Many Vendors Vie for Lighting Controls Business

July 16, 2015 By Linda Hardesty

NavigantBuilding energy codes largely drive the adoption of basic lighting controls such as occupancy sensors and photosensors, says Navigant Research. Yet, those codes also create the opportunity for a lighting project to upgrade to a more comprehensive control system for a modest price increase.

According to Navigant Research’s report “Intelligent Lighting Controls for Commercial Buildings,” to meet the growing demand for lighting control systems, a number of different types of vendors have moved into the lighting controls market.

Leading the innovative side of this move are pure-play startup companies, some of which have now been in business for a number of years. These companies are largely responsible for the proliferation of creative ways to visualize lighting usage and devise new strategies to manage lighting energy consumption. Not to be outdone, the large, traditional lighting companies have begun offering a range of lighting control products. The controls side of their business will become ever more important as long-life LEDs begin to dampen the revenue from lamp sales. Finally, the established building controls companies have also been expanding their capabilities to include lighting controls along with the heating, ventilation, and air conditioning (HVAC), fire and safety, and other building-wide control systems they already offer.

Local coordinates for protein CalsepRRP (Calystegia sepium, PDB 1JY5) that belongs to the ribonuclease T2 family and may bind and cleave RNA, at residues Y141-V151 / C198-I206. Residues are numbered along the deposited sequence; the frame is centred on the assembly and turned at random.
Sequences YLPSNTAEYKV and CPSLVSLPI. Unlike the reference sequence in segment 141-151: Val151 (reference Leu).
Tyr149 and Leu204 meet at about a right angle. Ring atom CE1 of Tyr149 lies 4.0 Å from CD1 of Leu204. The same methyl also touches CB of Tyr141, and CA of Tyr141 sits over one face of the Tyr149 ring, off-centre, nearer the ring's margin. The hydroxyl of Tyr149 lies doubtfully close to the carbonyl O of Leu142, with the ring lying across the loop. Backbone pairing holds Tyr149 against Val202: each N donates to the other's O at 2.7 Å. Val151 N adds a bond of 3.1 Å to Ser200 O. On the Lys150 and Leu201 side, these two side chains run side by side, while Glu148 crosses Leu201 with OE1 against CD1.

Numerous factors will affect the speed at which commercial buildings adopt local and networked lighting controls. The most important drivers are described below:

  • Innovative non-energy benefits built in to lighting control systems are being cited more and more often as the key decision factor for installing a networked lighting control system.
  • Regulations such as California Title 24, American Society of Heating, Refrigerating and Air- Conditioning Engineers (ASHRAE) 90.1, and the International Energy Conservation Code (IECC) are affecting lighting choices by directly requiring basic lighting controls and by encouraging more advanced control systems.
  • The European 20-20-20 energy targets will drive the adoption of lighting controls among European Union (EU) member states. All new public buildings are targeted for net-zero energy consumption by 2019, and private buildings must follow suit 2 years later.
  • The falling marginal costs for including controls in a lighting project has made the decision to incorporate such a system considerably easier. In some cases, companies are even offering control systems by default to operate the lights that they install, thus bringing advanced controls to customers that might otherwise not have sought them out.

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